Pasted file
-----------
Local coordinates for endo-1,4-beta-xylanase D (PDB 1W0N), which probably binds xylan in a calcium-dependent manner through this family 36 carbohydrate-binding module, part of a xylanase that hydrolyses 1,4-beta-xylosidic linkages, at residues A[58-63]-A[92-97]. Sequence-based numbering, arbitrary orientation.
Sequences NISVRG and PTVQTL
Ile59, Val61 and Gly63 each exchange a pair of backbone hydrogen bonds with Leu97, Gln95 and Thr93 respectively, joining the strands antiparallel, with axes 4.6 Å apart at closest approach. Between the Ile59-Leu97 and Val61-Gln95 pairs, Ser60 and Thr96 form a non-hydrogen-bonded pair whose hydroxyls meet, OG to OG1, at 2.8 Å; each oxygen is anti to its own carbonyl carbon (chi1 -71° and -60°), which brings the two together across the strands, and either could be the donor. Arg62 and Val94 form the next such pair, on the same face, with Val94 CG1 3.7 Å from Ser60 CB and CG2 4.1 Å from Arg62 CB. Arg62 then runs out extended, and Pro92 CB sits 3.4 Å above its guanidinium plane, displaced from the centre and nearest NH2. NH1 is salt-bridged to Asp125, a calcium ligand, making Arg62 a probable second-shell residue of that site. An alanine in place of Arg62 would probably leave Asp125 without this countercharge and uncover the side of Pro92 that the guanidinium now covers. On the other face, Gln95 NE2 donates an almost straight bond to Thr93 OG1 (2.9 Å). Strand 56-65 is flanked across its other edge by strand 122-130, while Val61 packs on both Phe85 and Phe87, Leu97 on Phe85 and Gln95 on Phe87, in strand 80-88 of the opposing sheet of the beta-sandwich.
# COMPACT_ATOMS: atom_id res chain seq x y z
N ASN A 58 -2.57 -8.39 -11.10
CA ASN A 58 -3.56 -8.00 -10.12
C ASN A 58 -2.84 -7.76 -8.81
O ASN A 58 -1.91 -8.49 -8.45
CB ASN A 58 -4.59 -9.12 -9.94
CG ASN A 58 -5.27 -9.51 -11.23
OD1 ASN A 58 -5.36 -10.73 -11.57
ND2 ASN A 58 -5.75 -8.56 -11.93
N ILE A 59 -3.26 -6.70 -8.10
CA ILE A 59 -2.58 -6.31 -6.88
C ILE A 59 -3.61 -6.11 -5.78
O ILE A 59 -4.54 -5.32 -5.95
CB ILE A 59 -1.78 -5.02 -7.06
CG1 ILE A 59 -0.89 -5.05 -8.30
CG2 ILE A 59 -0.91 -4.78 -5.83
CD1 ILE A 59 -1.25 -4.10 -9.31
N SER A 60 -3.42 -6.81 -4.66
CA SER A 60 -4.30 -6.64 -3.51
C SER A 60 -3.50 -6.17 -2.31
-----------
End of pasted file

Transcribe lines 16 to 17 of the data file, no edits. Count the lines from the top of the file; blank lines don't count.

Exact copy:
O ILE A 59 -4.54 -5.32 -5.95
CB ILE A 59 -1.78 -5.02 -7.06